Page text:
Every year, the Gridiron Club, an organisation of journalists in Washington DC, holds a dinner. This is a prestigious white-tie affair attended by America’s political and media elite, and the entertainment always includes political speakers who are expected to make humorous or self-deprecating addresses.
In March 1958 John F Kennedy was asked to speak. Everyone knew he was a rising star; he had failed to secure the Democratic nomination for Vice President in the 1956 election, but was now being tipped as a front-runner for 1960. More immediately, he was seeking re-election to the Senate.
Addressing the dinner, Kennedy pulled a piece of paper from his suit pocket, saying it was “a telegram from my generous daddy”.
He read: “Dear Jack, don’t buy a single vote more than is necessary. I’ll be damned if I’m going to pay for a landslide.”
This episode is often quoted as an example of the political dexterity of JFK – or his advisers anyway. Kennedy in 1958 was an unknown quantity to most Americans, and those who did know anything about him weren’t sure they liked what they knew.
For one thing he was a Roman Catholic, and for another plenty of people knew his father, an immensely wealthy businessman with a lot of political connections and a reputation as a backstairs operator. By making a crack about his father at the annual beano of the Washington press corps JFK went a long way towards defusing the family wealth, and his controversial father, as a political issue.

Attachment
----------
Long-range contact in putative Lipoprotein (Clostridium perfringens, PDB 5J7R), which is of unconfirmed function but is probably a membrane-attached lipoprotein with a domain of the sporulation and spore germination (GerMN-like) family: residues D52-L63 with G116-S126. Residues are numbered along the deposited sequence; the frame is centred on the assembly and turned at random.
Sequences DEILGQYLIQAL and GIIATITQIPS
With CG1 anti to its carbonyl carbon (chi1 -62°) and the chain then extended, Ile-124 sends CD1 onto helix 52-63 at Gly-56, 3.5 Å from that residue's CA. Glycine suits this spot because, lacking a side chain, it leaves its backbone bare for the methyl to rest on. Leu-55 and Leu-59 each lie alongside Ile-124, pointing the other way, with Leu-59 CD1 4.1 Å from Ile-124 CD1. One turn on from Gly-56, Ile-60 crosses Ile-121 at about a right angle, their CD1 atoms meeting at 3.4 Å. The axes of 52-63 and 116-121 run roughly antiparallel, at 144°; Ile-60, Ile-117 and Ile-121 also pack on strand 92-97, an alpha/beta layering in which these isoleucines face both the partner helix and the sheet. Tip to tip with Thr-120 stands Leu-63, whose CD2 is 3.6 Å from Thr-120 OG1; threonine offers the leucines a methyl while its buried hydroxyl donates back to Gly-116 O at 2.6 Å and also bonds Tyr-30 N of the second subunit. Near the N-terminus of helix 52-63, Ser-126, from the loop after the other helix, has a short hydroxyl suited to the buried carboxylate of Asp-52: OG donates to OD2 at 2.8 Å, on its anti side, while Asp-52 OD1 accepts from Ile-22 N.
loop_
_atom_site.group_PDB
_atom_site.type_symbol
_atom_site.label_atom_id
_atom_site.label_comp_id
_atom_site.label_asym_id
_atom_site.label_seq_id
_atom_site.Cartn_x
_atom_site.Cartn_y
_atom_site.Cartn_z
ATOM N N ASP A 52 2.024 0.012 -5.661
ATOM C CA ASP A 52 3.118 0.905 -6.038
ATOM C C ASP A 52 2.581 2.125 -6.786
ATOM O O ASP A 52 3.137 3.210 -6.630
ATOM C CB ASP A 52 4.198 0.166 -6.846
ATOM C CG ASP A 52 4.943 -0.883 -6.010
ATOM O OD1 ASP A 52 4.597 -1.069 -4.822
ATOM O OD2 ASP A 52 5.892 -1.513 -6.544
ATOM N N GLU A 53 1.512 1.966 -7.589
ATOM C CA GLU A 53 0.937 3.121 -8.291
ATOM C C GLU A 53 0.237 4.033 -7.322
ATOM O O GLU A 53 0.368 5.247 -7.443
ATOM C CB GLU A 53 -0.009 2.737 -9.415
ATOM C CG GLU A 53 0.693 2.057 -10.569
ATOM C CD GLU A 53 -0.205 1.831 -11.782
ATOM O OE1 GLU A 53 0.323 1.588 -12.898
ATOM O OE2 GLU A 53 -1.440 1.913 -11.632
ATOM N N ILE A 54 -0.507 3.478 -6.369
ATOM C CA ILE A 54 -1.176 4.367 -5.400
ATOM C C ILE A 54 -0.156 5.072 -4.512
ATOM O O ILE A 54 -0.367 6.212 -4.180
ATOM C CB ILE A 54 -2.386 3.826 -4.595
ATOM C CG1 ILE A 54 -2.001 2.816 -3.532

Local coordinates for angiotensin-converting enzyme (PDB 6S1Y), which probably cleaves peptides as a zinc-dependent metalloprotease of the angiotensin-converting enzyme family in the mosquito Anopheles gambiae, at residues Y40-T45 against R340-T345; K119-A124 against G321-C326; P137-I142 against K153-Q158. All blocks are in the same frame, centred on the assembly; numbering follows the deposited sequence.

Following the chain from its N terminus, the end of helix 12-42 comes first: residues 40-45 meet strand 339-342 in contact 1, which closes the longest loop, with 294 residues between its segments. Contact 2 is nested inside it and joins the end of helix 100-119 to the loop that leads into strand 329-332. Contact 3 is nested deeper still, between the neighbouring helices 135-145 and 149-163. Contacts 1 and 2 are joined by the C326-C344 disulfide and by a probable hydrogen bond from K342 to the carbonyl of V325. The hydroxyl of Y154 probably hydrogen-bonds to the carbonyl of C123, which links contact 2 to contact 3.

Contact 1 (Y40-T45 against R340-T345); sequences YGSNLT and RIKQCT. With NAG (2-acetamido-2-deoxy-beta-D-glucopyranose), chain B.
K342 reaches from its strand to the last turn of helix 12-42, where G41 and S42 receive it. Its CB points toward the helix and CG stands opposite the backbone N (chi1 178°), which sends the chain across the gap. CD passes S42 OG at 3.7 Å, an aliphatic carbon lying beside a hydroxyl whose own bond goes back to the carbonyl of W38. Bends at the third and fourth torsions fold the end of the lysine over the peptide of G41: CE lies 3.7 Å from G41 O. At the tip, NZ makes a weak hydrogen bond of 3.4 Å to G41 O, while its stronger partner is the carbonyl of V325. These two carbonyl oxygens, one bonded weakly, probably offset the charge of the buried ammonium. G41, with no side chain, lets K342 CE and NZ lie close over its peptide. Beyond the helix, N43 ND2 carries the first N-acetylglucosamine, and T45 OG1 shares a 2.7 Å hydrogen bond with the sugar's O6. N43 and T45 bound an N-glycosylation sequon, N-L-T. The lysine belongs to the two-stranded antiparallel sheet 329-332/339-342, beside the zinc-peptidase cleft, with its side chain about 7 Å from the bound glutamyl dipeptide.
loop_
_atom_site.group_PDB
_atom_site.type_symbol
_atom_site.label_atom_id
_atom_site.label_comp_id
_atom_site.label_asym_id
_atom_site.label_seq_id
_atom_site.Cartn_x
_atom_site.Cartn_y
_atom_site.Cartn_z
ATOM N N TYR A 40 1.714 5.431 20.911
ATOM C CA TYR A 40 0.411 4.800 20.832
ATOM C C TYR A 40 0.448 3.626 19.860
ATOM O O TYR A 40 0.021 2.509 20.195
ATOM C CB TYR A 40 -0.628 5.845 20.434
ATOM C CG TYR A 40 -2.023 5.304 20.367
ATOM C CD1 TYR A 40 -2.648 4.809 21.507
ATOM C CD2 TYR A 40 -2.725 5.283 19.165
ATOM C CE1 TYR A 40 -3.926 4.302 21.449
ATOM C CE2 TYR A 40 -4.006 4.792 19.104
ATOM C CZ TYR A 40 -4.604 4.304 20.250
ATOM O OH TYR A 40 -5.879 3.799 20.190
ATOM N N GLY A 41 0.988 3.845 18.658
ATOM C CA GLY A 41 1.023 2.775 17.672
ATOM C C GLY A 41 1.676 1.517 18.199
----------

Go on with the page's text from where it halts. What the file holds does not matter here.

Neither this gag, nor the rest of the speech were in any way spontaneous. Ted Sorensen, JFK’s most influential speechwriter, later wrote that he had spent hours rehearsing it beforehand. Sorensen was also long suspected of penning the famous: “Ask not what your country can do for you but what you can do for your country” line which Kennedy used in his inaugural address. Whenever quizzed on this, Sorensen’s reply was always: “Ask not.”
Even without speechwriters, Kennedy was relaxed and witty in public, with a nice line in self-deprecating humour. When asked by a small boy how he had become a war hero (he had been decorated for service in motor torpedo boats in the Pacific) Kennedy replied: “It was absolutely involuntary. They sank my boat.”
Other presidents were more dependent on their writers. Gerald Ford (President 1974-77) often used the services of one-liner maestro Robert Orben, who became frustrated that the clumsy Ford often fluffed some of his best lines. Orben wrote out a card which he pasted into Ford’s speech binder saying: “I told my wife I knew this speech backwards, and that’s how I’m delivering it.”
The line always got such a good laugh that Ford now started deliberately mangling his speeches just so he could use it.